Have you been applying for jobs for a while and still waiting for an interview? If you’re using only traditional channels such as Seek, Jora or Indeed to apply for jobs, it’s possible that your résumé isn’t even being read by a person – and is instead being screened by computer software.
With so much competition out there, you need to get innovative in your approach and leverage your points of difference (POD). One of your points of difference, and a great job-hunting tool, is your network. When you know someone on the inside, they can let you know about jobs before they’re advertised, or ensure that your résumé gets in front of the right person.
LinkedIn: Your best networking and marketing tool
Networking has never been easier, thanks to LinkedIn. Used effectively, LinkedIn helps you expand your network and gives you direct access to influential people in your industry. It’s also often used by recruiters to source candidates. So, consider it your online résumé and give it the same care and attention that you would afford your résumé.
How to create a LinkedIn profile
Before you begin networking on LinkedIn, you must create a detailed LinkedIn profile – and then keep it up to date. To be effective, your profile should contain at least the following information:
- Summary: This section is a great place to highlight what makes you unique and indispensable. Think of it as your elevator pitch. Don’t forget the headline, which, at the top of the page, is the first thing people see. Select your industry, because recruiters often use that field to search, and include your key skills and major accomplishments. The more powerful your summary, the more likely it is to get you noticed.
- Experience: This section is the heart of your online résumé. While a traditional résumé would not necessarily cover every job you’ve ever had, your LinkedIn profile should provide a full employment and education history.
- Skills and Endorsements: In this important section, viewers can see your core competencies at a glance. List those skills that represent your strongest assets and are most relevant to your career goals. Including key words from job advertisements will help recruiters find you.
- Accomplishments: Use this section to highlight projects or publications you’ve worked on, languages you speak, short courses you’ve undertaken, awards you’ve won and any other relevant credentials.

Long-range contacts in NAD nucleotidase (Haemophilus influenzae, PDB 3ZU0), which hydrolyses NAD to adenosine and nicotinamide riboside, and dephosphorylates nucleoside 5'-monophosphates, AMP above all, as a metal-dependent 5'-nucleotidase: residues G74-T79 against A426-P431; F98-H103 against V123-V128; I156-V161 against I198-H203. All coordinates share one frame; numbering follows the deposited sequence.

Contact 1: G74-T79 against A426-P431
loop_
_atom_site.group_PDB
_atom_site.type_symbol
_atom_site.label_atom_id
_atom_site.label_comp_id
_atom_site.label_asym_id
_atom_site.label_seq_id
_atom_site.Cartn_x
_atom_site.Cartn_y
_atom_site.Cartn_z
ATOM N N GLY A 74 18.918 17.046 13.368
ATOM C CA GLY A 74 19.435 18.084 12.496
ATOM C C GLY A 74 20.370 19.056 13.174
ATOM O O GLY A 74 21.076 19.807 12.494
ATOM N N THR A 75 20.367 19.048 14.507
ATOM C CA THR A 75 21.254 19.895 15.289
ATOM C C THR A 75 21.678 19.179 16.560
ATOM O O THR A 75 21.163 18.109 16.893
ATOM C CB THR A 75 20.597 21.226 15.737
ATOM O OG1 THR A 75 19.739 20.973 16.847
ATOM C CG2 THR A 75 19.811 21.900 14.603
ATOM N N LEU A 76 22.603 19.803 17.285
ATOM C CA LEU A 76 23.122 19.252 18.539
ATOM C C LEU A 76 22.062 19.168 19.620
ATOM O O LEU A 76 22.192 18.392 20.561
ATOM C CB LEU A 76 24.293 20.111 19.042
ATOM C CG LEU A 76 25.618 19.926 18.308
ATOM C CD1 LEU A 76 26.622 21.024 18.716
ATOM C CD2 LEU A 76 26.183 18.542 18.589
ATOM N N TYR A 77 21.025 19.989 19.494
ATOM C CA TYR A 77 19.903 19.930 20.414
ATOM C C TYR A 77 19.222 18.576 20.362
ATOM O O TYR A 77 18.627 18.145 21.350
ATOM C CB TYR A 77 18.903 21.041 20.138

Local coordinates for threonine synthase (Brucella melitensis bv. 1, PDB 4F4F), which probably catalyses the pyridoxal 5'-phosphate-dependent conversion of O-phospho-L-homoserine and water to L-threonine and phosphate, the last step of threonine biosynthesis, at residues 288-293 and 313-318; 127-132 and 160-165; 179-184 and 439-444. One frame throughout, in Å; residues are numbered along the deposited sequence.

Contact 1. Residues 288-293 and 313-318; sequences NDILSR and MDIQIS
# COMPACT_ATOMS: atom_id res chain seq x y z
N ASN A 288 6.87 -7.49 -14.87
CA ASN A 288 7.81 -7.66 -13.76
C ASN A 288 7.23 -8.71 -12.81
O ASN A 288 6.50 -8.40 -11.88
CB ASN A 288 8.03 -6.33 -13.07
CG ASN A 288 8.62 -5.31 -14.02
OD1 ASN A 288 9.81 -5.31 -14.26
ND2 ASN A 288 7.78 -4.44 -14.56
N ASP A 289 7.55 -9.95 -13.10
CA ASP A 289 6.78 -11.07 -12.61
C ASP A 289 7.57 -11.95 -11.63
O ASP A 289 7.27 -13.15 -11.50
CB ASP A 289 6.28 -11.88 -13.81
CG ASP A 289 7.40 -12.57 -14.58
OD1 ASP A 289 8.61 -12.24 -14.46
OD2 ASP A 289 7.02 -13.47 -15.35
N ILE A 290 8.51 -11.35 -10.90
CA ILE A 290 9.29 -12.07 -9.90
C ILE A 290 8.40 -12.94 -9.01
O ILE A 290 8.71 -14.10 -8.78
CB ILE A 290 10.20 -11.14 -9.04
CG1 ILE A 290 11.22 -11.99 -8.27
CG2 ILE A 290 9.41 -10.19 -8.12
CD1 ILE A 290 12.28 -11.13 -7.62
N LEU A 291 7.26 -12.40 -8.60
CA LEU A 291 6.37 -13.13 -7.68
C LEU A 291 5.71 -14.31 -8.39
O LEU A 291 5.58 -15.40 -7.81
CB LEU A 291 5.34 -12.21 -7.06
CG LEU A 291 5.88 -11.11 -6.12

- Volunteer Experience: Don’t ignore this section. Many hiring managers consider volunteer experience to be as important as paid employment. Your voluntary work also tells potential employers a little more about you and shows that you’re hands-on, flexible and prepared to get involved.
How to use LinkedIn to expand and leverage your network
Now you’re ready to network. Remember that the focus should be on your professional rather than your social connections. Start by making a list of the companies you would like to work for and connecting with anyone you know who works there.
You can also connect with:
• Current co-workers
• Colleagues from previous jobs
• People you’ve met at conferences, networking events and other work-related events
• Current or former classmates from college or university
Give and receive recommendations
A recommendation is essentially a reference from a former employer or colleague, and as such carries a lot of weight. You can request recommendations from former employers you’re connected with, or take the initiative, recommend your connections and wait for them to reciprocate. After all, one good turn deserves another.
The Proven Group
We at The Proven Group have a team of expert writers that can assist you to write a comprehensive, compelling LinkedIn profile that gets you noticed. Contact us to get started.
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